‘Malacañang’s response to the teachers’ petition for a pay increase is quite hard to take. “There was no fund identified as source of the salary hike they are waiting for,” said Communications Secretary Herminio Coloma Jr. The same administration that coughed up billions of pesos under a curious mechanism called the Disbursement Acceleration Program now pleads penury when it comes to sparing a few million pesos for the welfare of some 550,000 hard-up public school teachers across the country.’

May pera sa pork at korupsyon, pero wala sa edukasyon!

Increase salaries of public school teachers and non-teaching personnel! P25,000 minimum monthly salary for teachers, P15,000 for non-teaching personnel!

ENACT HOUSE BILL 245 NOW!

 

     
     
           
     
     
 GMA Online news video
 
 
   

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Solon joins education workers in march for higher salaries
17 MARCH 2014 4 COMMENTS

PRESS RELEASE
14 March 2014

Reference: ACT Teachers Rep. Antonio Tinio (09209220817)

ACT Teachers Party-List Rep. Antonio Tinio joined teachers and non-teaching personnel in basic and higher education in a march from Morayta to Mendiola to demand higher salaries for workers in the education sector. The protest action coincides with the budget preparation phase, during which DepEd and CHED along with the other agencies draft their proposed 2015 budgets.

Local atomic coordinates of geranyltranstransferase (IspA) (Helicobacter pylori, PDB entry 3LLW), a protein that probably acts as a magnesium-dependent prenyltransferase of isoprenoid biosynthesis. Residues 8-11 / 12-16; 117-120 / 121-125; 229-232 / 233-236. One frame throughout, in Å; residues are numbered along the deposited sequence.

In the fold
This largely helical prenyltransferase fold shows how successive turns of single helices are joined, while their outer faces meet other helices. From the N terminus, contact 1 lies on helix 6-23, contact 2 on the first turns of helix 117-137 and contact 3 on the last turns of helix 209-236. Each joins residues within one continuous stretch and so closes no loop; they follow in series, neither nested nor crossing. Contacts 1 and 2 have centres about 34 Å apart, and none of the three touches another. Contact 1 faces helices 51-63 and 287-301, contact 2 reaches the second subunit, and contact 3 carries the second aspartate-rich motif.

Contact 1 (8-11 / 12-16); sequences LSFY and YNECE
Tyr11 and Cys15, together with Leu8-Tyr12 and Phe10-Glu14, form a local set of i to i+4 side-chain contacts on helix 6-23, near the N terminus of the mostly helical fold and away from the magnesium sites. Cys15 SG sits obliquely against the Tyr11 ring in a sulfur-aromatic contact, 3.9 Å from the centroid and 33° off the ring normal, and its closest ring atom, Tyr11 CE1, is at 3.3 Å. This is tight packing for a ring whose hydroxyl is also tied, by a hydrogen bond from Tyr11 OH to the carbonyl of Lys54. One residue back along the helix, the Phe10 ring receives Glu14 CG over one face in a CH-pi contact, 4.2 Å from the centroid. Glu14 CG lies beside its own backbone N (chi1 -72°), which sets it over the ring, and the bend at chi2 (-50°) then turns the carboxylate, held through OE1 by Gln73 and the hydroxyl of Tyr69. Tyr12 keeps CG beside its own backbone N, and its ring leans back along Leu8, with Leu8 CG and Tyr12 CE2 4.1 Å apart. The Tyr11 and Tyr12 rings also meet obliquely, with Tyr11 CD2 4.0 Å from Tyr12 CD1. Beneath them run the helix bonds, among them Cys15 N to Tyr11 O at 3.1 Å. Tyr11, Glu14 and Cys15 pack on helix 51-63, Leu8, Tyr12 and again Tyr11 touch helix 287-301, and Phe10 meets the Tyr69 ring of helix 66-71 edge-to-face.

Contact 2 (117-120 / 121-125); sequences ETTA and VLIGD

The education workers demand for a minimum monthly salaries of P25,000 for teachers in basic education, P26,878 (Salary Grade 16) for faculty in SUCs, and an additional P6,000 in the base pay of non-teaching staff. They demand for increases in the bonuses and allowances including chalk allowance and PERA.
 

Lastly, they call for tax relief measures that will make their earnings catch up with the increase in the prices of basic commodities. These include an increase of basic personal and additional exemptions to P75,000 and P40,000 per dependent as well as the raising to P60,000 the ceiling for tax-exempt bonuses.
 

These demands, Tinio maintained, are more than covered by the P945 billion presidential and congressional pork barrel still in the 2014 budget, which funds are expected to be proposed again in the next year.
 

“We have said every year that the biggest savings of government is on teachers and other school staff, along with those in other sectors,” said Tinio. ”This policy of tightening the belt of the education sector forces teaching and non-teaching personnel to live within starvation salaries and bonuses, and take on the workload of several persons due to lack of items.”
 

“As early as now, we are banging on the doors of DBM and Malacanang. We say to them–Let go of their pork and give these public funds to those who should benefit from them. Public monies are best invested on the education of our children and not line politicians’ pockets.” ###

 

 

 

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PRESS RELEASE
30 April 2014
Reference: ACT Teachers Rep. Antonio Tinio (09209220817)

Propose pay hikes for gov’t employees in 2015 budget –solon to Aquino